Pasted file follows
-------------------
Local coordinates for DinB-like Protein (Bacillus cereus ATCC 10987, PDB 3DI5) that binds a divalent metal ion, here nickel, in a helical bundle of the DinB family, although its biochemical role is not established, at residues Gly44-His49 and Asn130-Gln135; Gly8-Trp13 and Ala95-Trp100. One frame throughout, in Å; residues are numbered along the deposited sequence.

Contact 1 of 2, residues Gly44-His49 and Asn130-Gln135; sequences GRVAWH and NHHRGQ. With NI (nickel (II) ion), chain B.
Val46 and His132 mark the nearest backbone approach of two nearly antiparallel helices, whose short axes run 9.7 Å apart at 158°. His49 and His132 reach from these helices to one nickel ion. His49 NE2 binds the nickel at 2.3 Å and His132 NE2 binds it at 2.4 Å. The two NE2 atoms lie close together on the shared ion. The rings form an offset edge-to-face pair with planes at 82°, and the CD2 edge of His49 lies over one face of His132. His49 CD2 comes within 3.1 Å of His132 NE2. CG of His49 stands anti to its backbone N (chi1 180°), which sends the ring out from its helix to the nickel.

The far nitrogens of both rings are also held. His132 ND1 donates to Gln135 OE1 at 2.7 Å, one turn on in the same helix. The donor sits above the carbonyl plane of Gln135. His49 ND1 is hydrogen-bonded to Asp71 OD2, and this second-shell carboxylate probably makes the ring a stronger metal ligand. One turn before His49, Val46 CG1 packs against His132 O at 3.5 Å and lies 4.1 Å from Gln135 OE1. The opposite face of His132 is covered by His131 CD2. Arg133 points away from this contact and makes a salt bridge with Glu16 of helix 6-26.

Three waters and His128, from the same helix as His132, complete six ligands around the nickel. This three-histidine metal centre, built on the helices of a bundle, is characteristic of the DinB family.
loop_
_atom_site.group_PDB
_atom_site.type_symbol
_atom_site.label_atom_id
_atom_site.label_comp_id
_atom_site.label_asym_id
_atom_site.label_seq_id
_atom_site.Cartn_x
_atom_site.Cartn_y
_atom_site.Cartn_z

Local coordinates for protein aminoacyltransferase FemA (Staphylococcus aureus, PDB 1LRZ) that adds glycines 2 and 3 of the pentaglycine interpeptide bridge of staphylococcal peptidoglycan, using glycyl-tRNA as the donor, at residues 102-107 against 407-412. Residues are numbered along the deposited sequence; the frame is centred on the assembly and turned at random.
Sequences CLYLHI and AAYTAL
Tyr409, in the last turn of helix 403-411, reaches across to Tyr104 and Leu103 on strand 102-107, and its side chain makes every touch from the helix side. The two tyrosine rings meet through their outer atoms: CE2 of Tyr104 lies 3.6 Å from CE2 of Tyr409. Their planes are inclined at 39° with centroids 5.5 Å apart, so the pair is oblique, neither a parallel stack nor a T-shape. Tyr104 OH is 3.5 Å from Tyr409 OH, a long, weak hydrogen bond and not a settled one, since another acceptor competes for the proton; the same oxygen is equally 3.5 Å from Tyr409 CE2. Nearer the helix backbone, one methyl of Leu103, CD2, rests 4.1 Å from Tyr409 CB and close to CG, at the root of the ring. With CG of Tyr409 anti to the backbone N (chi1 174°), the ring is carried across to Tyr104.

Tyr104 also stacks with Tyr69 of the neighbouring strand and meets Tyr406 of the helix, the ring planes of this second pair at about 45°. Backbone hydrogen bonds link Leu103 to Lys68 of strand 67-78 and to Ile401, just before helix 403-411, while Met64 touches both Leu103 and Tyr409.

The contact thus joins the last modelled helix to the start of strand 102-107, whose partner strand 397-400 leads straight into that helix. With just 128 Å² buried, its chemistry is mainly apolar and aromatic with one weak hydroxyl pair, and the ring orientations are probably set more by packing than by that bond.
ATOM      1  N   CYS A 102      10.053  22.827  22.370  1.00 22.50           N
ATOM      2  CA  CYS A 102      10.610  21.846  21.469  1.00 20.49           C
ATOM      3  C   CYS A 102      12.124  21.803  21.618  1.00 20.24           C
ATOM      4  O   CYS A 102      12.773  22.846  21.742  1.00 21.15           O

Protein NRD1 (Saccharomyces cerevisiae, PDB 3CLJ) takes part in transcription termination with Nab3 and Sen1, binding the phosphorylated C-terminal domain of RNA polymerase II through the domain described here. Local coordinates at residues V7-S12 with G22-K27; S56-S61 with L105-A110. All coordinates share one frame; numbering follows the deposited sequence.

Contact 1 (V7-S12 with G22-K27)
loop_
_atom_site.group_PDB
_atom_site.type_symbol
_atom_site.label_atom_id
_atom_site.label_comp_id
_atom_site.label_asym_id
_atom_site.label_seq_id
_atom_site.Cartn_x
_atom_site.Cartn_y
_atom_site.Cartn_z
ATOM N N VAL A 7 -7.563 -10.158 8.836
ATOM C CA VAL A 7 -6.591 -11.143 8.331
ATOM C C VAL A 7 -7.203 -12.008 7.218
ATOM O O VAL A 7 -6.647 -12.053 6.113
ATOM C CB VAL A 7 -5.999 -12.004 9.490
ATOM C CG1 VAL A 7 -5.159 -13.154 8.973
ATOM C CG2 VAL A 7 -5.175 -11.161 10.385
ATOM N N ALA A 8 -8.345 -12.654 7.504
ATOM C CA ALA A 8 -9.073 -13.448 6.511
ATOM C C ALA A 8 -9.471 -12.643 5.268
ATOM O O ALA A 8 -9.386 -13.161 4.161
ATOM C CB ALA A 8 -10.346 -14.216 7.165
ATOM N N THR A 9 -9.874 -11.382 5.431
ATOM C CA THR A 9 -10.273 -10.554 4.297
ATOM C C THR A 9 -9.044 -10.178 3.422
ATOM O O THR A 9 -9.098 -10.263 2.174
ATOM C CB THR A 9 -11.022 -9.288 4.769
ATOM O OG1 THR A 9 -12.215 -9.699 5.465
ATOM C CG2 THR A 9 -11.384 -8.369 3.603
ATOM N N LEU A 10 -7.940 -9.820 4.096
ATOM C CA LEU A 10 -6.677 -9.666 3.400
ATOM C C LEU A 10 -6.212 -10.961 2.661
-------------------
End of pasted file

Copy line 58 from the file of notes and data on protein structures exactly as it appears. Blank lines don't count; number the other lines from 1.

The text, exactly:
ATOM C C LEU A 10 -6.212 -10.961 2.661